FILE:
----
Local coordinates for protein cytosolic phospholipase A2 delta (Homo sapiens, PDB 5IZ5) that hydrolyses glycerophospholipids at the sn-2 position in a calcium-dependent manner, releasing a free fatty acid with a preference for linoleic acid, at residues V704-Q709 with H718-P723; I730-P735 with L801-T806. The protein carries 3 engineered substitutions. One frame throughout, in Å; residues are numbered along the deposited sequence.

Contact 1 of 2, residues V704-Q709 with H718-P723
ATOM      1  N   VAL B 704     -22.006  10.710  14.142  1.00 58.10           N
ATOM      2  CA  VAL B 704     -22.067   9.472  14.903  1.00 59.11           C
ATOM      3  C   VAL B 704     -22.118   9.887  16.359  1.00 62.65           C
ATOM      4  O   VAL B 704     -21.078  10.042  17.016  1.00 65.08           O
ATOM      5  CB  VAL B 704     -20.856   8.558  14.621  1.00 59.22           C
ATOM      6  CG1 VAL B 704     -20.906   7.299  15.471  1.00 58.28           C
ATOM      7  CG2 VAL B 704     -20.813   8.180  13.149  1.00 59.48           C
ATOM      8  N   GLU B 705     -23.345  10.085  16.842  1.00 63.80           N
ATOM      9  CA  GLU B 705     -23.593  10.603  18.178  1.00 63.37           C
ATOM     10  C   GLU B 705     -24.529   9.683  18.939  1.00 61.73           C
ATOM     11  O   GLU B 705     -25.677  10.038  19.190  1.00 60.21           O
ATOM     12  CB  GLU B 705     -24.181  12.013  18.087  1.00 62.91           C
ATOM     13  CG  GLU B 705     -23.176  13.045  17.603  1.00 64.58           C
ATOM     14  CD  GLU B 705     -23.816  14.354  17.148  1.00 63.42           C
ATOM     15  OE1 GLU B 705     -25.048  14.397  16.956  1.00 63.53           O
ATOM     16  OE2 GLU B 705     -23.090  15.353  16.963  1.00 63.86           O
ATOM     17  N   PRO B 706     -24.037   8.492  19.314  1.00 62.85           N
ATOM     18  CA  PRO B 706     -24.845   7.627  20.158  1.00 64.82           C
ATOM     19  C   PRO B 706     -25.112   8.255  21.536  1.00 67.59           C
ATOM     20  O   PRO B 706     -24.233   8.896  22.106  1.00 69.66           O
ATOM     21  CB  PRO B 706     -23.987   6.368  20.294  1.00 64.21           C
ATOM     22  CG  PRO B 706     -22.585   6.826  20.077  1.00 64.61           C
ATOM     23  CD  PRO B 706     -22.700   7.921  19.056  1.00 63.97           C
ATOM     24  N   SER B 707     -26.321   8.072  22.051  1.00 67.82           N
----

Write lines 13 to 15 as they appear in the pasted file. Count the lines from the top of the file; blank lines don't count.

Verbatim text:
ATOM     11  O   GLU B 705     -25.677  10.038  19.190  1.00 60.21           O
ATOM     12  CB  GLU B 705     -24.181  12.013  18.087  1.00 62.91           C
ATOM     13  CG  GLU B 705     -23.176  13.045  17.603  1.00 64.58           C